Review Other Compensation - Check on equity compensation, bonuses, commissions, or other outstanding pay still owed. Understand payout deadlines, eligibility conditions, tax implications and similar details so you receive everything you are entitled to. Negotiate if needed.
Clean Up Company Expenses - Document any outstanding expenses you need reimbursed for prior travel, supplies, training, professional dues, or other costs incurred on behalf of your employer. Submit reports immediately and follow up to ensure payment before departing.
Consult Professionals - Meet with your financial advisor, accountant, attorney, and any other relevant professionals to discuss your situation and walk through recommended steps regarding budgets, taxes, investments, debts, assets, estate planning, and more. Their guidance can optimize your finances and prevent costly oversights.
Update Records - Provide notice of your job change to banks, lenders, credit card companies, the Social Security Administration, creditors, investment firms and others you have financial relationships with. This prevents disruptions in credit, payments, communications and other vital services.
Leaving a job inevitably involves a whirlwind of tasks and details that need proper handling in preparation for your departure. Taking the time to thoughtfully tie up loose ends and get your files in order makes the transition smoother for both you and your employer.
One of the most important actions is to document all of your ongoing and recently completed projects so others can easily pick up where you left off. Create a master spreadsheet or project tracker that outlines key info such as objectives, status, deadlines, stakeholders, processes, access credentials, budget details, and anything else relevant to continuity. Set up knowledge transfer meetings with successor staff to verbally walk through each project and answer their questions.
Carefully review your entire workload and reassign outstanding items so that no tasks inadvertently fall through cracks once you leave. Confirm that stakeholders are notified of changes in points of contact and responsibilities. Verify that hand-offs are completed for all current client accounts, technical matters, service contracts, administrative duties, team management, and any other obligations that will need assumption by others.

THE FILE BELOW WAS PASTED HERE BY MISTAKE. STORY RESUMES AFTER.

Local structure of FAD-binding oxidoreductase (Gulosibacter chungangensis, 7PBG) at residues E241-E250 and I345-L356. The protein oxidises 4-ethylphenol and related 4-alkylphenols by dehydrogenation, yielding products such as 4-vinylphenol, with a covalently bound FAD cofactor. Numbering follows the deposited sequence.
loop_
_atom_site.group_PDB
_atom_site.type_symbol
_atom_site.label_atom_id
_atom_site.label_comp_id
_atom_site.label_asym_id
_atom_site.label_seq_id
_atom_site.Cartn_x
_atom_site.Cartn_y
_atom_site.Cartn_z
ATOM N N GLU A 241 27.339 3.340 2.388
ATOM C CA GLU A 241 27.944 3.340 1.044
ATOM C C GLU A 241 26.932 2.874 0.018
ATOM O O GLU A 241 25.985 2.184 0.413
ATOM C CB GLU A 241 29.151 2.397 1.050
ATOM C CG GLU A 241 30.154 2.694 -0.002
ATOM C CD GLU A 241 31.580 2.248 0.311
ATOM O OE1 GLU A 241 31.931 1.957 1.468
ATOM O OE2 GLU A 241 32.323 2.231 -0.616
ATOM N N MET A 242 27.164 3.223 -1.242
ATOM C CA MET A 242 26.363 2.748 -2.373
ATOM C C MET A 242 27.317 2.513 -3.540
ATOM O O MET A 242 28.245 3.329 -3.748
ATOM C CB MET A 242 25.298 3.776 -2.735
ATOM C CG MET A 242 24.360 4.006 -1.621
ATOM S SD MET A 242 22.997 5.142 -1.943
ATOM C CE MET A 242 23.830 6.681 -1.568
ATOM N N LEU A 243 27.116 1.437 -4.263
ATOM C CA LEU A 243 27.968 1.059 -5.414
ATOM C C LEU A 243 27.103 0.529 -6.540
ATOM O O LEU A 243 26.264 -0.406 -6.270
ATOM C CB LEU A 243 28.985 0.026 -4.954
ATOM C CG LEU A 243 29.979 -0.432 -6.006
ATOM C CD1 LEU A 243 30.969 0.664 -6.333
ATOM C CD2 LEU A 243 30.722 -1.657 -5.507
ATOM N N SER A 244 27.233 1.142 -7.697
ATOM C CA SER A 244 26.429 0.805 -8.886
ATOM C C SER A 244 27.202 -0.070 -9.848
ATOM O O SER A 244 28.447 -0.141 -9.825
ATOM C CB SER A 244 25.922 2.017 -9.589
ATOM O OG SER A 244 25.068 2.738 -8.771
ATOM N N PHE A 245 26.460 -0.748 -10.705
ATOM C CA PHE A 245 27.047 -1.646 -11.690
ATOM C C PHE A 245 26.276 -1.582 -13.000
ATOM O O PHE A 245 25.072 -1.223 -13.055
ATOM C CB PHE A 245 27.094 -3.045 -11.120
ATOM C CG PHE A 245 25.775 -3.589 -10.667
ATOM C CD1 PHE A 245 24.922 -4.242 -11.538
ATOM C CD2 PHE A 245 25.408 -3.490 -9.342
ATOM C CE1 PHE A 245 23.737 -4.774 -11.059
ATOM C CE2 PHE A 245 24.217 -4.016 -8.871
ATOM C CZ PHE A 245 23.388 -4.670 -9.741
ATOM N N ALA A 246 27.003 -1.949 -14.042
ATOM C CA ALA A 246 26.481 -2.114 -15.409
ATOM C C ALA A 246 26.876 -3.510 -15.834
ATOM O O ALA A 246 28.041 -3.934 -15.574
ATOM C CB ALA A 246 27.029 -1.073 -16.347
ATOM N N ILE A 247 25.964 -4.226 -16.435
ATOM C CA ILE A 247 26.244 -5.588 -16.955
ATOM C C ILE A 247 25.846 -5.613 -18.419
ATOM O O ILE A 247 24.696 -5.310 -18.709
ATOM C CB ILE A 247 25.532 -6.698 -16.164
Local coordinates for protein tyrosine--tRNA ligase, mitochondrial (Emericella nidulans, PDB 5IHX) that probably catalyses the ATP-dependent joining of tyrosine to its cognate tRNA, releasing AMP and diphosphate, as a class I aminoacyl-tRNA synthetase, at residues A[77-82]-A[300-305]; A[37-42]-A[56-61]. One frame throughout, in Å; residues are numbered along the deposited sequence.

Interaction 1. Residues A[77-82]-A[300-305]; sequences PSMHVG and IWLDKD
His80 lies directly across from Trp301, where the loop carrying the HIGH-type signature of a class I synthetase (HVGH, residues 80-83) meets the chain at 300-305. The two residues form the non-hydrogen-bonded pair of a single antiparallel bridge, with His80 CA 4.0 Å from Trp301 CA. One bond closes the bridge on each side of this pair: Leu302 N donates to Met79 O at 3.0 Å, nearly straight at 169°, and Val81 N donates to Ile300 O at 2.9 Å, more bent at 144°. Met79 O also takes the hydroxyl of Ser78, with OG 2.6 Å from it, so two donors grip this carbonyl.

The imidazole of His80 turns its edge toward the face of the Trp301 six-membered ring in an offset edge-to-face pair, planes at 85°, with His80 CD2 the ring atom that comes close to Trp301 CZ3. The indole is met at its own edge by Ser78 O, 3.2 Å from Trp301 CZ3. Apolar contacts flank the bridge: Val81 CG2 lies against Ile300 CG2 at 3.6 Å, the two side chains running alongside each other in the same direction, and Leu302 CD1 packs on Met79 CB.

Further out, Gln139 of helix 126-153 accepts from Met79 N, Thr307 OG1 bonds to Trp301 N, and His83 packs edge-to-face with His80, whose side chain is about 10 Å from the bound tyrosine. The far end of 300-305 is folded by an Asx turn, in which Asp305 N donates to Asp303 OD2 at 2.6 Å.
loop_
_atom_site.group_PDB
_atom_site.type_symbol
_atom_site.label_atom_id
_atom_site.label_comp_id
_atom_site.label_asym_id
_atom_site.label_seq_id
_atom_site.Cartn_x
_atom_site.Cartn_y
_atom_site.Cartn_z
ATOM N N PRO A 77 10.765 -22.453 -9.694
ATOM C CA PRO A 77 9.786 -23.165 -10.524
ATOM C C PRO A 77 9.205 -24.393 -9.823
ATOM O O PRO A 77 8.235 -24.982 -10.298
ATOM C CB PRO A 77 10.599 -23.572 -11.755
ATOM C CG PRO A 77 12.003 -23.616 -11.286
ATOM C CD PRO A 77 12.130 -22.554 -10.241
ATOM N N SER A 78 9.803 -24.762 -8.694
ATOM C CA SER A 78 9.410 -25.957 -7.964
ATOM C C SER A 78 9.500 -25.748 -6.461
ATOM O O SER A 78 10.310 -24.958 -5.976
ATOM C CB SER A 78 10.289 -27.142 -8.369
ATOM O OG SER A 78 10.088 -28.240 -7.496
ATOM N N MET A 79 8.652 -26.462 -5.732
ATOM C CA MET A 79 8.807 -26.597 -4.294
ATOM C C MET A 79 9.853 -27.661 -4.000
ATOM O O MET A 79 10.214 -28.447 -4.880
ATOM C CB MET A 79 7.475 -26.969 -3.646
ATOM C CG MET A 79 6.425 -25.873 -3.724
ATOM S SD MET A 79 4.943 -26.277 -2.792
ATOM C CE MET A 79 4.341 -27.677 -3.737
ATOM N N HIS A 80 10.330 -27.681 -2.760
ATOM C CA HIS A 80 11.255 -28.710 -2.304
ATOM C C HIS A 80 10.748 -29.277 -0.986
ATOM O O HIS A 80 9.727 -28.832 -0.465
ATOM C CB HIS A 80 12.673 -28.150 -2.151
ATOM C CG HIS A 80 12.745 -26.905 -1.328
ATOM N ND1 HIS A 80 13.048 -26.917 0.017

Take time to organize both paper and electronic files related to your work responsibilities. For paper documents, sort through materials and determine what should be retained by the company for business purposes. Properly shred or destroy anything containing confidential, proprietary, or sensitive information. For electronic files, delete any non-work related or otherwise inappropriate content first. Then categorize and label any files the company needs to keep within shared drives or team management platforms. Purge outdated, redundant, or unnecessary documentation.
Back up important emails and electronic records to aid your successor. Make sure company devices are wiped of any personal content. Return items like laptops, mobile phones, access cards, keys, and identification badges as required.
Confirm you have returned or submitted expense reports for any outstanding costs incurred, and retain receipts. Request documentation from HR stating paid time off balances and confirm remaining vacation has been processed. Ensure any owed reimbursements, commissions, bonus payments, or other compensation due to you has been arranged.
Inform vendors, consultants, law firms, and any other external business contacts you regularly liaise with about your impending departure and designated replacement. Provide contact info for taking over any contracts or relationships.
Update documented procedures, templates, style guides, compliance policies, training manuals and other resources related to your role so they remain current after you leave. Remove yourself from any email distribution lists, organizational charts, HR systems, and other internal contacts lists or databases.
Once you've given formal notice to your employer, the next step is thoughtfully announcing your resignation to colleagues. Avoid broadcasting the news prematurely or handling it clumsily in ways that damage relationships.